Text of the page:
Say it ain't so - Meghan Markle and Prince Harry's royal tour has come to an end. The Duke and Duchess of Sussex kicked off their 10-day visit to Southern Africa on Sept. 23, and they certainly kept busy with official appearances. The couple's 4-month-old son, Archie Mountbatten-Windsor, was on the trip with his parents, but Harry and Meghan stepped out without him as they made their first appearance, visiting a workshop that teaches children about their rights, self-awareness, and safety. Meghan delivered an empowering speech about women's rights, and the couple even took part in a mini dance party! The Duchess of Sussex stunned, as per usual, in a black and white printed wrap dress, while Harry kept things casual in a button-down and black pants. Shortly after, the couple made a quick outfit change as they visited the District 6 Museum and Homecoming Centre.
On Tuesday, they began their day in casual style as they visited the Waves for Change compound kitchen and hung out with a group of young surfers. Shortly after, they visited the Auwal Mosque before attending a reception at the residence of the British High Commissioner, where they shared several cute moments with kids.
Wednesday was a big day for the family as Archie made his first official appearance of the tour. Meghan and Harry took Archie to meet with the city's former Archbishop Desmond Tutu, and needless to say, the meeting was adorable. The couple then went separate ways as Meghan visited with the nonprofit organization mothers2mothers in Cape Town.
On Thursday, Harry stepped out for a solo appearance in Botswana as he helped local schoolchildren plant trees at the Chobe Tree Reserve. He also opened up about why Africa is so important to him, telling reporters it helped him heal after Princess Diana's death. "I came here in 1997, 1998 straight after my mom died, so it was a nice place to get away from it all," Harry explained. "But now I feel deeply connected to this place and to Africa." He also added that being on the continent gave him a "sense of escapism . . . a real sense of purpose." Meanwhile, Meghan met with female leaders, including antiapartheid activist Sophia Williams-De Bruyn, to discuss women's rights in South Africa.
Friday was presumably an emotional day for Harry, as he followed in his mom's footsteps and visited a minefield in Angola with the Halo Trust. The charity helps countries recover after conflict, with a focus on clearing landmines to save lives, and Diana famously visited the same minefield in 1997. He then spent some time with kids during an adorable visit to the newly renamed Princess Diana Orthopaedic Centre in Huambo.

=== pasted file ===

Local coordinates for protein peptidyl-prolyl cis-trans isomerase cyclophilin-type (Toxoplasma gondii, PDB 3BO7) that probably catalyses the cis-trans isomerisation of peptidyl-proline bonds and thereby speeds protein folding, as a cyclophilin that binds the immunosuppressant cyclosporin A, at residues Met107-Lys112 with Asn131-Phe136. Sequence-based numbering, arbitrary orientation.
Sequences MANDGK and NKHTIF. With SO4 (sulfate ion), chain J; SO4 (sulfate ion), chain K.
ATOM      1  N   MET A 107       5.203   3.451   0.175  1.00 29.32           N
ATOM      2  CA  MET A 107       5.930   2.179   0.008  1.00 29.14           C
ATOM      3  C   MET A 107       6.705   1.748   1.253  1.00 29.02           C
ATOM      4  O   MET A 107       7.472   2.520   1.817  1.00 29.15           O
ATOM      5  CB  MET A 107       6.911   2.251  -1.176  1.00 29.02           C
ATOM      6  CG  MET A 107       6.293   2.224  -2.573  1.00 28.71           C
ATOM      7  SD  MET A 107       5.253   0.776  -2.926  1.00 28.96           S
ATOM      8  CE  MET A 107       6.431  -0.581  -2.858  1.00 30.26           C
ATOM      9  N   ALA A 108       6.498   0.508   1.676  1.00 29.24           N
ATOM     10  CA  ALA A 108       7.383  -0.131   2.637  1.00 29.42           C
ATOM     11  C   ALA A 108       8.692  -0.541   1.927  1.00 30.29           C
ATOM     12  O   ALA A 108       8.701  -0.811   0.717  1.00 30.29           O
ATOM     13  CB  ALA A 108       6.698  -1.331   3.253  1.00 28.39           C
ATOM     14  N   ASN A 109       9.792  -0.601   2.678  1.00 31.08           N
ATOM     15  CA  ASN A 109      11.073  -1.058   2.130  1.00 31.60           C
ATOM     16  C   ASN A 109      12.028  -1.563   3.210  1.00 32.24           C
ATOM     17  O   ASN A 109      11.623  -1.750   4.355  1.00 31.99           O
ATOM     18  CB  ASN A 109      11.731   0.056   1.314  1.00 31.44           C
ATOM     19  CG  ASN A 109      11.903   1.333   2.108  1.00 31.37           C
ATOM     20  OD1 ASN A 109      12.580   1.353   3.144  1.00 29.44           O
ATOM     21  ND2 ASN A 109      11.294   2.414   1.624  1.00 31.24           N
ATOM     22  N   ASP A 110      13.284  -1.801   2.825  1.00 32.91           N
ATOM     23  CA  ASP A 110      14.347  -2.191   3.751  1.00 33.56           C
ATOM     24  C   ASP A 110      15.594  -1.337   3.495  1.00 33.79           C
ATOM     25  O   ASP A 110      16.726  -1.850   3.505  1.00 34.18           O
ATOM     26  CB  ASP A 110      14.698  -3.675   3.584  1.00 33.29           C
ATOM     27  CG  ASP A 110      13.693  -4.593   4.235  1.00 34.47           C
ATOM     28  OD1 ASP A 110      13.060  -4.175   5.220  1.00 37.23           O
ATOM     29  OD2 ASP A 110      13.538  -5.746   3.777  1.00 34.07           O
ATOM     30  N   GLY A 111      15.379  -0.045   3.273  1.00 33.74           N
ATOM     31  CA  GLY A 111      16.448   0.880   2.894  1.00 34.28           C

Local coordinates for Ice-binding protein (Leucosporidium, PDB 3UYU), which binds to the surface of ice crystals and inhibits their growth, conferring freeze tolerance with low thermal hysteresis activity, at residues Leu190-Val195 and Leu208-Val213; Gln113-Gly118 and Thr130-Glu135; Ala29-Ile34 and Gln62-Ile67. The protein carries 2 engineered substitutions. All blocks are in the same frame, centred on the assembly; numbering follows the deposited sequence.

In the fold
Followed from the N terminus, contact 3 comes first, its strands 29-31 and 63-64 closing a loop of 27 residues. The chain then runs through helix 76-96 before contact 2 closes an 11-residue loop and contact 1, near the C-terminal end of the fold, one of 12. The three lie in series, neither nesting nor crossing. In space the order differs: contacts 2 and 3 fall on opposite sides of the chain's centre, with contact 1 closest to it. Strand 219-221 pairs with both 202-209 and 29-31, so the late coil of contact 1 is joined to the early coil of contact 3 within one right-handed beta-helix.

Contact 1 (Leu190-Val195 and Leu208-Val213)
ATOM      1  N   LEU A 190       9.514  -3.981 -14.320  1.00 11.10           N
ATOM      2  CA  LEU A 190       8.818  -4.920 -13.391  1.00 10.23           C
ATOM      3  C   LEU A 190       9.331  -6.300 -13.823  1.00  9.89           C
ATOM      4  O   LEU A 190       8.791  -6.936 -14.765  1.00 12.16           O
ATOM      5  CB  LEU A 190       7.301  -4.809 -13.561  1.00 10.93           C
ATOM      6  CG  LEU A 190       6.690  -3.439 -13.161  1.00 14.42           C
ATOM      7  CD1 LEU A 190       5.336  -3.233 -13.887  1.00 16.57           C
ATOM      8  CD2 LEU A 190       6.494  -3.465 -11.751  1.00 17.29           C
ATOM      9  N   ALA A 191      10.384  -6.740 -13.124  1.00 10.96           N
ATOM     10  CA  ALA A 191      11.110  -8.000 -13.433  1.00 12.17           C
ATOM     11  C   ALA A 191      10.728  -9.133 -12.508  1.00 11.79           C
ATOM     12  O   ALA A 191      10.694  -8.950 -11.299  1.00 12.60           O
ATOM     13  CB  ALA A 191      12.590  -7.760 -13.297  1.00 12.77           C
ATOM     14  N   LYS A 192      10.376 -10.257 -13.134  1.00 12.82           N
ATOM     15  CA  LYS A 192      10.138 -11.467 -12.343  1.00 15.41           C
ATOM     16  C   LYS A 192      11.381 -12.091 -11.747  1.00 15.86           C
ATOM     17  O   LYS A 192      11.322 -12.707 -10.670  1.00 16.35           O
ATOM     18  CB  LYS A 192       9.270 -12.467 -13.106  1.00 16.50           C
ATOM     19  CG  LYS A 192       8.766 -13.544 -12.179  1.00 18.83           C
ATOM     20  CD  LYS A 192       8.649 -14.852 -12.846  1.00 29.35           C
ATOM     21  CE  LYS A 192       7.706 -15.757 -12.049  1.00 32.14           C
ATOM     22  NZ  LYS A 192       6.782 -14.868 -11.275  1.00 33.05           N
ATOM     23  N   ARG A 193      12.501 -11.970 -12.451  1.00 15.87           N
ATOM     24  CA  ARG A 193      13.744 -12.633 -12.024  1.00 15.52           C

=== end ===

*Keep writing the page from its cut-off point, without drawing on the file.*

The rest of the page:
Harry then met the president of Angola, Joo Loureno, as well as First Lady Ana Dias Lourenco on Saturday. The duke shook hands with the country's leader before posing for photos and sitting down for a chat. That same day, Meghan posted about her private visit to the memorial site of Uyinene Mrwetyana, a 19-year-old University of Cape Town student who was raped and murdered, allegedly by a post office worker in late August. The duchess left a handwritten note and tied a ribbon at the site to "pay her respects and to show solidarity with those who have taken a stand against gender based violence and femicide."
On Sunday, Harry continued his solo outings in Malawi where he met with women attending the Nalikule College of Education through the support of the nonprofit Campaign For Female Education. Although Meghan wasn't physically there, she made a surprise appearance through Skype and also got to speak with the women. After the college visit, Harry met with Professor Arthur Peter Mutharika and attended a reception at the British High Commissioner's Residence.
The following day, Meghan made a stop at the Victoria Yards in Johannesburg, where she was greeted with bear hugs by a group of kids. She also met with children and founders of the Timbuktu in The Valley program, which is devoted to equipping kids with skills that allow them to be independent. Meanwhile, Harry visited the memorial site for British solider Mathew Talbot, who was killed by an elephant while on anti-poaching patrol, at the Liwonde National Park.
On Tuesday, the couple once again stepped out solo. Meghan looked excited as she arrived to meet students and staff at the University of Johannesburg, then made a quick wardrobe change before a trip to Action Aid, where she was spotted cuddling some very excited young fans. Harry, meanwhile, was in Botswana, visiting the Mauwa Health Centre.
The couple finally reunited on Wednesday for the final day of the tour, kicking off with a visit to the township of Tembisa. They also attended an afternoon reception at the British High Commissioner's residence. Though they didn't bring baby Archie out with them, they were all smiles as they walked hand in hand and Meghan delivered her final speech of the tour. The appearance came a day after Harry announced that he was taking legal action against the "ruthless" treatment his wife has suffered from the British press.
The goal of the tour was to bring awareness to causes that are important to Harry and Meghan, as well as Harry's late mother, Princess Diana, and it's safe to say they did that and so much more. In 2018, the Duke of Sussex made a handful of significant trips to Africa on behalf of his Sentebale charity and to raise awareness on the importance of education for young girls. He and Meghan also embarked on a tour of Morocco, where they learned about the country's efforts to further education equality. Clearly, the Sussexes are determined to make a positive impact in the world. See all the photos from their royal tour ahead!